It's much easier if it's not really there.
You can't see the future, obviously,
and you can't see the past, except in your memory.
One of the interesting things about the past is you particularly can't see --
my son asked me this the other day, he said Dad, can you remember what I was like when I was two?
And I said yes. He said, why can't I?
Isn't that extraordinary? You cannot remember what happened to you earlier than the age of two or three.
Which is great news for psychoanalysts, because otherwise they'd be out of a job.
Because that's where all the stuff happens [laughter]
that makes you who you are.
Another thing you can't see is the grid on which we hang.
This is fascinating. You probably know, some of you, that cells are continually renewed.
Skin flakes off, hairs grow, nails, that kind of stuff --
but every cell in your body is replaced at some point.
Taste buds, every 10 days or so.
Livers and internal organs take a bit longer.
Spine takes several years.
But at the end of seven years, not one cell in your body
remains from what was there seven years ago.
The question is: who then are we? What are we? What is this thing that we hang on?
That is actually us?
Atoms, can't see them. Nobody ever will. They're smaller than the wavelength of light.
Gas, can't see that. Interesting, somebody mentioned 1600 recently.
Gas was invented in 1600 by a Dutch chemist called Van Helmont.
It's said to be the most successful ever invention of a word by a known individual.
Quite good. He also invented a word called blas, meaning astral radiation.
Didn't catch on, unfortunately. (Laughter)
But well done, Him. Light -- you can't see light.
When it's dark, in a vacuum, if a person shines a beam of light straight across your eyes, you won't see it.
Slightly technical, some physicists will disagree with this. But it's odd that you can't see the beam of light,
you can only see what it hits.
Electricity, can't see that. Don't let anyone tell you they understand electricity, they don't.
Nobody knows what it is. (Laughter) You probably think the electrons in an electric wire move instantaneously
down a wire, don't you, at the speed of light, when you turn the light on.
They don't. Electrons bumble down the wire, about the speed of spreading honey, they say.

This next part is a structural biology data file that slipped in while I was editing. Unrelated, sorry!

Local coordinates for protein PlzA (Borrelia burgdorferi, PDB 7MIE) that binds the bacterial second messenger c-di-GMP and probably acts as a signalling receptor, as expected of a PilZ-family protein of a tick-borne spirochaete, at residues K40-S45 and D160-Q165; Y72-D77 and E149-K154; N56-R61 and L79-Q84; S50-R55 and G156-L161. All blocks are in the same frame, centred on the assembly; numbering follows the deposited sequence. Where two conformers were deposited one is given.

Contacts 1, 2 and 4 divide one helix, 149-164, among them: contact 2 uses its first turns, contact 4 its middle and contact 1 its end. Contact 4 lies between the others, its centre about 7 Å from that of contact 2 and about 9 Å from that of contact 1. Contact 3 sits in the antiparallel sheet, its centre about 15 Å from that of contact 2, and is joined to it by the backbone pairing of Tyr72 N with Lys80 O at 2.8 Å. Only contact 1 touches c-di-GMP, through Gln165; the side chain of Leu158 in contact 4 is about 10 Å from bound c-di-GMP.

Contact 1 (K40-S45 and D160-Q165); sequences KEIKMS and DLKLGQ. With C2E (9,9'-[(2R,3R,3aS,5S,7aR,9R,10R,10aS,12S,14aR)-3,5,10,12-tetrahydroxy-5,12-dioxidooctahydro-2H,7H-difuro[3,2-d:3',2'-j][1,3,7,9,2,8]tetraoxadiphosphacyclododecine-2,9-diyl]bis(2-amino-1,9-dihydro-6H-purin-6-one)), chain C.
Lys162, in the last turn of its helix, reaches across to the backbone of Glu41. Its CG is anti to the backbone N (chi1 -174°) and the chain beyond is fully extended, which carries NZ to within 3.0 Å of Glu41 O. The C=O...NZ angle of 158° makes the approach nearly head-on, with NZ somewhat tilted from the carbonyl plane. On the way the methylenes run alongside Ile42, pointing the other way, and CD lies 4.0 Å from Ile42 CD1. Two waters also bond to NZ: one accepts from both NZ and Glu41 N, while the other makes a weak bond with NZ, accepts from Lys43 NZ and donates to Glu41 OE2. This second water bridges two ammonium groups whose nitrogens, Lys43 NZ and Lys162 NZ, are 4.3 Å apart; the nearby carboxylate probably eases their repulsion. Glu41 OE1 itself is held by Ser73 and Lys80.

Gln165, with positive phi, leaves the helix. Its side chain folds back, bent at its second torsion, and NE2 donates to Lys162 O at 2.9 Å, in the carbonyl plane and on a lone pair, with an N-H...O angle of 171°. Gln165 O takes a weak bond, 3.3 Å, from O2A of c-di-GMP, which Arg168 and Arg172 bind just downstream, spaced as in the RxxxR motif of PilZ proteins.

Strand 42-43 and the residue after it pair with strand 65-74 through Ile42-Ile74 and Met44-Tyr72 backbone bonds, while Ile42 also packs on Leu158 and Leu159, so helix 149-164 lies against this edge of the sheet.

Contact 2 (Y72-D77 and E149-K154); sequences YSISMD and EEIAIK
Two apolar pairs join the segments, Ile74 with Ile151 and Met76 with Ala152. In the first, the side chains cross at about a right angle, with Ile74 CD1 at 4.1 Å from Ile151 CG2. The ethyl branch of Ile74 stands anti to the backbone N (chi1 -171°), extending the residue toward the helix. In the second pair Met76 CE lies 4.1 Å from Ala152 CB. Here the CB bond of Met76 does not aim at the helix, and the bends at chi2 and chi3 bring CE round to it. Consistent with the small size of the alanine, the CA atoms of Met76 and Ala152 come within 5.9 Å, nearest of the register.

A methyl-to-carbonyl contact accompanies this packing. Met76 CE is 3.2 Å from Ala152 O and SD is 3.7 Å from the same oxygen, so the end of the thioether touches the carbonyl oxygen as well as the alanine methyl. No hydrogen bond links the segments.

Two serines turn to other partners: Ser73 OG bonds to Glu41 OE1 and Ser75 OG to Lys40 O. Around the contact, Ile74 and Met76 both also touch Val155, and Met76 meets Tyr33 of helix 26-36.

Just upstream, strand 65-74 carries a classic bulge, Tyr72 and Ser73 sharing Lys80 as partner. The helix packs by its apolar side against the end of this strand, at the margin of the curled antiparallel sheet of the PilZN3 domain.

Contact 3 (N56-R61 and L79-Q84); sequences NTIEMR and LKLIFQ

Galaxies -- hundred billion of them, estimated in the universe. Hundred billion.
How many can we see? Five. Five, out of a hundred billion galaxies, with the naked eye.
And one of them's quite difficult to see, unless you've got very good eyesight.
Radio waves. There's another thing. Heinrich Hertz, when he discovered radio waves,
in 1887, he called them radio waves because they radiated.
Somebody said to him, well what's the point of these, Heinrich? What's the point of these radio waves
that you've found? And he said, well I've no idea, but I guess somebody'll find a use for them someday.
The biggest thing that's invisible to us is what we don't know.
It is incredible how little we know.
Thomas Edison once said we don't know one percent of one millionth about anything.
And I've come to the conclusion --
because you ask this other question: what's another thing we can't see?
The point, most of us. What's the point?
The point -- what I've got it down to is there are only two questions really worth asking.
Why we're here, and what should we do about it while we are?
To help you, I've got two things to leave you with, from two great philosophers,
perhaps two of the greatest philosopher thinkers of the 20th century.
One a mathematician and engineer, and the other a poet.
The first is Ludwig Wittgenstein, who said,
I don't know why we are here, but I am pretty sure it's not in order to enjoy ourselves.
He was a cheerful bastard, wasn't he? (Laughter)
And secondly, and lastly, W.H. Auden, one of my favorite poets
who said, We are here on earth to help others. What the others are here for, I've no idea.